Current design trends indicate wider use of ceramics, for vehicle armoring as they lower the overall weight, while enhancing abilities to defeat ballistic threats. Composite ceramics can be used in layered formations, matrixes of different materials or monolithic elements. Typical materials used for this application are Alumina, silicon carbide (SiC), boron carbide (B4C) and titanium carbide and titanium diboride, these are lighter than most metals, including titanium, by a factor of 2 – 3. While monolithic ceramic elements can be used, most vehicle protection applications are utilizing composites of several materials, which offer improved endurance tenacity, imperative for advanced protection and survivability.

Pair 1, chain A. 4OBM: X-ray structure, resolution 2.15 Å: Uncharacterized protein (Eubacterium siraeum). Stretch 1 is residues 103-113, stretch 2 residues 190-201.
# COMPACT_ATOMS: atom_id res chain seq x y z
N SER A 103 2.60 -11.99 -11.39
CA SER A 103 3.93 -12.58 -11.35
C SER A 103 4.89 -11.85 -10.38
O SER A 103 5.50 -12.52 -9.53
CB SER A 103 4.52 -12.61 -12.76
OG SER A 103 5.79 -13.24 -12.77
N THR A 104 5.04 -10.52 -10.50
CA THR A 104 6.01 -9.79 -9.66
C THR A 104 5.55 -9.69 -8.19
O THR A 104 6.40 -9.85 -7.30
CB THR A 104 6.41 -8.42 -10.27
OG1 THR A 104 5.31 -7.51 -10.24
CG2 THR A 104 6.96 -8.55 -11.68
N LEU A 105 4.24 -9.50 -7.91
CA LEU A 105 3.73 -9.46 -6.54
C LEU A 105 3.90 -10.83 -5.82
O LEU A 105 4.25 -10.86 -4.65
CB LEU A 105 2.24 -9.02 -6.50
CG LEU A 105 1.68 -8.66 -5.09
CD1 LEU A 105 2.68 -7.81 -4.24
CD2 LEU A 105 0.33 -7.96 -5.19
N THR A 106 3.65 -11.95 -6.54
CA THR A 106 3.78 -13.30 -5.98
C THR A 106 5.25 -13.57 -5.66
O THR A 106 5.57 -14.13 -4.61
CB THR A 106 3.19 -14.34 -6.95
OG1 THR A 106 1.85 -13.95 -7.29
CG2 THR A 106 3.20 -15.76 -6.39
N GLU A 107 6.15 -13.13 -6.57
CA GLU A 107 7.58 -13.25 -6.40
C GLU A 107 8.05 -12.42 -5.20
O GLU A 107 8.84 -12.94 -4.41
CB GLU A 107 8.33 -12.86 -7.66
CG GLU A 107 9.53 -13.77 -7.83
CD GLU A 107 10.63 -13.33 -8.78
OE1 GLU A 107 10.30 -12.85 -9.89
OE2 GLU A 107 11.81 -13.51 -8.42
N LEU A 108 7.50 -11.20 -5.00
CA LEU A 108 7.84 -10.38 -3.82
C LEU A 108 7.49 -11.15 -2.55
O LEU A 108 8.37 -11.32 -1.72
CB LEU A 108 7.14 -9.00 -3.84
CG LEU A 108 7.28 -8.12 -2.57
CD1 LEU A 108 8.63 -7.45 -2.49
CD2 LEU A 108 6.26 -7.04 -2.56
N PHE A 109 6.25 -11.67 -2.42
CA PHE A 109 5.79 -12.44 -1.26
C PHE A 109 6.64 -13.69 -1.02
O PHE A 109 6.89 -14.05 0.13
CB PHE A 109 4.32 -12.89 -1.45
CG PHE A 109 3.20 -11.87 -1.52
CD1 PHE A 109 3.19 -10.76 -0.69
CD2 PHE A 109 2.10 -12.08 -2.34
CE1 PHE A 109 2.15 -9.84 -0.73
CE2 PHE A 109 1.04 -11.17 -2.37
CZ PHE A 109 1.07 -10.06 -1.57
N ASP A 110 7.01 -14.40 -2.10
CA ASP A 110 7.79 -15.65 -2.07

The physical properties of ceramic materials have been recognized for many years. However, manufacturing techniques limited their utilization to relatively small parts and simple shapes. Recent advances in manufacturing process offer lower cost production techniques of larger, more complex structures. Some of these cutting edge procedures are also employing exotic technologies which dramatically improve the physical characteristics of the end product. Among these are the Fibrous Monoliths (FM) and Displacive Compensation of Porosity (DCP) ceramic materials manufacturing technologies, the use of nanoparticles in raw material powders and coating, and deposition new concepts for treatments of metallic structures – such as metal matrix composites (MMC), and liquidmetal.
Additional parts of this article:
- Lightweight Armor Protection for Combat Vehicles
- Advanced Armor for Future Combat Systems
- Ceramic Armor Materials
- Ceramic & Composite Armor Protection Principles
- Vehicle Armor Protection